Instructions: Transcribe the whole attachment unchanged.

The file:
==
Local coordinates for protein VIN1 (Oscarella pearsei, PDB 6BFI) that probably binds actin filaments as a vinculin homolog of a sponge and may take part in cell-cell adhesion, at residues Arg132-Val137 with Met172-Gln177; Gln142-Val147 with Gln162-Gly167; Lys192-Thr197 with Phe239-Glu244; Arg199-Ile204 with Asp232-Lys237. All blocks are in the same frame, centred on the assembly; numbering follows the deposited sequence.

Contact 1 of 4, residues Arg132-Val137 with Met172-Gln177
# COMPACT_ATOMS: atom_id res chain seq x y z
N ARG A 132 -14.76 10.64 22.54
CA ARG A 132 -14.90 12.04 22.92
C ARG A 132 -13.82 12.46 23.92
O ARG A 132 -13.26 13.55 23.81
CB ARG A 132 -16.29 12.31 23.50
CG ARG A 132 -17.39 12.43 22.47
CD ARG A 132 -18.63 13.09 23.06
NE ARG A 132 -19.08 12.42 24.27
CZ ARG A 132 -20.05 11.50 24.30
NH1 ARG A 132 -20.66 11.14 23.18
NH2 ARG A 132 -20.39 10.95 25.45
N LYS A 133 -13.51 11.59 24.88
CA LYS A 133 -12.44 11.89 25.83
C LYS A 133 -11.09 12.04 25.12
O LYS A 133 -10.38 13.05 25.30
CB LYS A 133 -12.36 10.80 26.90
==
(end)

Local coordinates for protein VIN1 (Oscarella pearsei, PDB 6BFI) that probably binds actin filaments as a vinculin homolog of a sponge and may take part in cell-cell adhesion, at residues Arg132-Val137 with Met172-Gln177; Gln142-Val147 with Gln162-Gly167; Lys192-Thr197 with Phe239-Glu244; Arg199-Ile204 with Asp232-Lys237. All blocks are in the same frame, centred on the assembly; numbering follows the deposited sequence.

Contact 1 of 4, residues Arg132-Val137 with Met172-Gln177
# COMPACT_ATOMS: atom_id res chain seq x y z
N ARG A 132 -14.76 10.64 22.54
CA ARG A 132 -14.90 12.04 22.92
C ARG A 132 -13.82 12.46 23.92
O ARG A 132 -13.26 13.55 23.81
CB ARG A 132 -16.29 12.31 23.50
CG ARG A 132 -17.39 12.43 22.47
CD ARG A 132 -18.63 13.09 23.06
NE ARG A 132 -19.08 12.42 24.27
CZ ARG A 132 -20.05 11.50 24.30
NH1 ARG A 132 -20.66 11.14 23.18
NH2 ARG A 132 -20.39 10.95 25.45
N LYS A 133 -13.51 11.59 24.88
CA LYS A 133 -12.44 11.89 25.83
C LYS A 133 -11.09 12.04 25.12
O LYS A 133 -10.38 13.05 25.30
CB LYS A 133 -12.36 10.80 26.90